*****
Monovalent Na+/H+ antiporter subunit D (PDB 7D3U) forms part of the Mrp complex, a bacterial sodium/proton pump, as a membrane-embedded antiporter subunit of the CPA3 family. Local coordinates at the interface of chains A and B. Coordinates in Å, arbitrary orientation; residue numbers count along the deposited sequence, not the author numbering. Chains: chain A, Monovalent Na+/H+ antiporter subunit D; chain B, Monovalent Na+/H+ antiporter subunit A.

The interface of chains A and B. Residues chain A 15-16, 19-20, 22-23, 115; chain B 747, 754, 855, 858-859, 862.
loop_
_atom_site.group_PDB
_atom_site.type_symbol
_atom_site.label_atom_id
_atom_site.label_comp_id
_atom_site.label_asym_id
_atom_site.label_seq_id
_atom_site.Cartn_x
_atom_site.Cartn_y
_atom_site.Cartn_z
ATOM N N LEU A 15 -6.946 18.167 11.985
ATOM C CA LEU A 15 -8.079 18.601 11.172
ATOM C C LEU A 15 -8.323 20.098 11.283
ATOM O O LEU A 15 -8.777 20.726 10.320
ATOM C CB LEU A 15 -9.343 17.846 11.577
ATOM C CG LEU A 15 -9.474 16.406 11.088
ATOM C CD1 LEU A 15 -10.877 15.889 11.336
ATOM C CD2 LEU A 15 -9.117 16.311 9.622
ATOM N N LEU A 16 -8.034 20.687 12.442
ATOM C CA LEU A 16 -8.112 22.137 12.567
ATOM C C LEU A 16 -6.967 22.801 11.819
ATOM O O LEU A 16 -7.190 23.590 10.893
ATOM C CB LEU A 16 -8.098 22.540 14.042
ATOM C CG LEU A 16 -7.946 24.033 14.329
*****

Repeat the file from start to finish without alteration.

Monovalent Na+/H+ antiporter subunit D (PDB 7D3U) forms part of the Mrp complex, a bacterial sodium/proton pump, as a membrane-embedded antiporter subunit of the CPA3 family. Local coordinates at the interface of chains A and B. Coordinates in Å, arbitrary orientation; residue numbers count along the deposited sequence, not the author numbering. Chains: chain A, Monovalent Na+/H+ antiporter subunit D; chain B, Monovalent Na+/H+ antiporter subunit A.

The interface of chains A and B. Residues chain A 15-16, 19-20, 22-23, 115; chain B 747, 754, 855, 858-859, 862.
loop_
_atom_site.group_PDB
_atom_site.type_symbol
_atom_site.label_atom_id
_atom_site.label_comp_id
_atom_site.label_asym_id
_atom_site.label_seq_id
_atom_site.Cartn_x
_atom_site.Cartn_y
_atom_site.Cartn_z
ATOM N N LEU A 15 -6.946 18.167 11.985
ATOM C CA LEU A 15 -8.079 18.601 11.172
ATOM C C LEU A 15 -8.323 20.098 11.283
ATOM O O LEU A 15 -8.777 20.726 10.320
ATOM C CB LEU A 15 -9.343 17.846 11.577
ATOM C CG LEU A 15 -9.474 16.406 11.088
ATOM C CD1 LEU A 15 -10.877 15.889 11.336
ATOM C CD2 LEU A 15 -9.117 16.311 9.622
ATOM N N LEU A 16 -8.034 20.687 12.442
ATOM C CA LEU A 16 -8.112 22.137 12.567
ATOM C C LEU A 16 -6.967 22.801 11.819
ATOM O O LEU A 16 -7.190 23.590 10.893
ATOM C CB LEU A 16 -8.098 22.540 14.042
ATOM C CG LEU A 16 -7.946 24.033 14.329